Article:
Private think tanks estimated only about 1.5 percent of the population, or just about 1.5 million individuals, earned enough to have comfortable lives, while the rest of us should really be, well, 'struggling.'

The administration wanted to raise the tax on fuel, almost doubling it from the current P5.56 to P10 per liter. The top 1.5 percent of the population (earning more than P120,000 a month) would not feel the increase at all, and the administration could raise the price of fuel to the stratosphere, and the rich could always afford it-no sweat.

Down here, however, the predicted P1 increase in bus fare as result of the fuel tax increase would mean no food on the table.

Still, nobody could yet say the extent of tax evasion among the rich despite the gang-rape-style audit via RATE.

Like in the gory and bloody drug campaign, the campaign against tax evasion seemed to be hitting only the small players.

Note that the recent worldwide scandal called 'Panama Papers,' for instance, did not create much of a stir here.

About 10 million confidential financial documents were leaked from the Panama-based law firm Mossack Fonseca, showing questionable deals of the rich worldwide. The list included various local companies and businessmen, including big names like Andrew L. Tan, chairman of the board of Alliance Global and owner of Megaworld, whose net worth Forbes magazine placed at $5.1 billion.

More than a year ago, by the way, an importer of luxury cars appeared on the BIR radar, setting off alarms and red flags. Some eagle-eyed BIR personnel spotted glaring discrepancies in its tax declarations, particularly the big difference between the 'suggested retail price' and the actual market price for some German-made cars.

The company, for instance, declared P4.9 million as the price of one model, but the BIR found out that it should be almost P20 million. For the BIR, it was prima facie evidence of tax fraud.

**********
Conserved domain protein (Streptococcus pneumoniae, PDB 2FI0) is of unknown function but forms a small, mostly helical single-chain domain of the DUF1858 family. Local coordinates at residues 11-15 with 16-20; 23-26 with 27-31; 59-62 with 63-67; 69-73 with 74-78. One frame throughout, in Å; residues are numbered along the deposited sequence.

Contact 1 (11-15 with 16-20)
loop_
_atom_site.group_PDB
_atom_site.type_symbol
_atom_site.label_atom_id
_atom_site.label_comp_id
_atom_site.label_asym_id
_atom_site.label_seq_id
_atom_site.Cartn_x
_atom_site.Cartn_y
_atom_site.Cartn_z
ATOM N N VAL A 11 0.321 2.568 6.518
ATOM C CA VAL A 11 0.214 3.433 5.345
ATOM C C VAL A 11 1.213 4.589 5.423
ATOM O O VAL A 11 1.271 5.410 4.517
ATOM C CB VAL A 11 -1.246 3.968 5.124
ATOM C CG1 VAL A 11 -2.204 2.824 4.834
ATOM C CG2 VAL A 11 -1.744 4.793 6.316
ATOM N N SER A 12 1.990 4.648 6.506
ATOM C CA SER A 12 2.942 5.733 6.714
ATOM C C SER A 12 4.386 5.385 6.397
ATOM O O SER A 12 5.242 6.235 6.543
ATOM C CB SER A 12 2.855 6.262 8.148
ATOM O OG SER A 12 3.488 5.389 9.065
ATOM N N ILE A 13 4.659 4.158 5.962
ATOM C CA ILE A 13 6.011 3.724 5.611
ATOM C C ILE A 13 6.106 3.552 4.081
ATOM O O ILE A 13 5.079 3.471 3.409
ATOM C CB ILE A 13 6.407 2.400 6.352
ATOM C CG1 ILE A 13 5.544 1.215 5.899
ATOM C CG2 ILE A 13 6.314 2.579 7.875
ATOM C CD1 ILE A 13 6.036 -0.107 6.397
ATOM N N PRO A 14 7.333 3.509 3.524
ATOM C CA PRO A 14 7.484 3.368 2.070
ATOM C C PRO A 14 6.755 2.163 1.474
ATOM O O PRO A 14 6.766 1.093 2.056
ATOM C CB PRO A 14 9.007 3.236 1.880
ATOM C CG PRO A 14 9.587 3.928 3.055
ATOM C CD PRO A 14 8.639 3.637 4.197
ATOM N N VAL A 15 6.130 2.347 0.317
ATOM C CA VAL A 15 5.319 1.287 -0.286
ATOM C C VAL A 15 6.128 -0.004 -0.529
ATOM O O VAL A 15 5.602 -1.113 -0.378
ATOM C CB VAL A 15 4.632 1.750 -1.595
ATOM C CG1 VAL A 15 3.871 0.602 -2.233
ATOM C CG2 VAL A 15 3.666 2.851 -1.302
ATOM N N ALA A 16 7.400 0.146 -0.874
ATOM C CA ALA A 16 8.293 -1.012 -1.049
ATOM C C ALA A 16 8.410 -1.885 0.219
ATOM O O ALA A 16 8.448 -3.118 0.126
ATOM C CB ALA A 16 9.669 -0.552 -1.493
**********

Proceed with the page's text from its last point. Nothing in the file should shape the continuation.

Were there big shots ever taken to task? Let us just say that the Batman and Robin tandem in the company were known to have close ties with our former leader Benigno Simeon, aka BS, together with former Finance Secretary Cesar Purisima and former BIR Commissioner Kim Henares.

There was even a name for the group of fat cats that reportedly brokered billion-peso deals: the Yellow Oligarchs Club.

In early 2013, six BIR officers signed an immediate motion to investigate the luxury car importer that, from what I gathered, the BIR chief kept under wraps.

Our contacts in BIR also noted top guys in the bureau were rather amused at the newfound gull of Batman and Robin, who eventually wormed their way into the inner circle of Duterte Harley.

Unknown to the duo was that they were known as among the biggest contributors to the campaign of another presidential candidate against Duterte Harley.

There, it only goes to show that, even if the cat tries to change its stripes, the circle of Duterte Harley can still see them coming a mile away.

Here comes the BIR.
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Publication:Philippines Daily Inquirer (Makati City, Philippines)
Date:Aug 29, 2016
Words:1118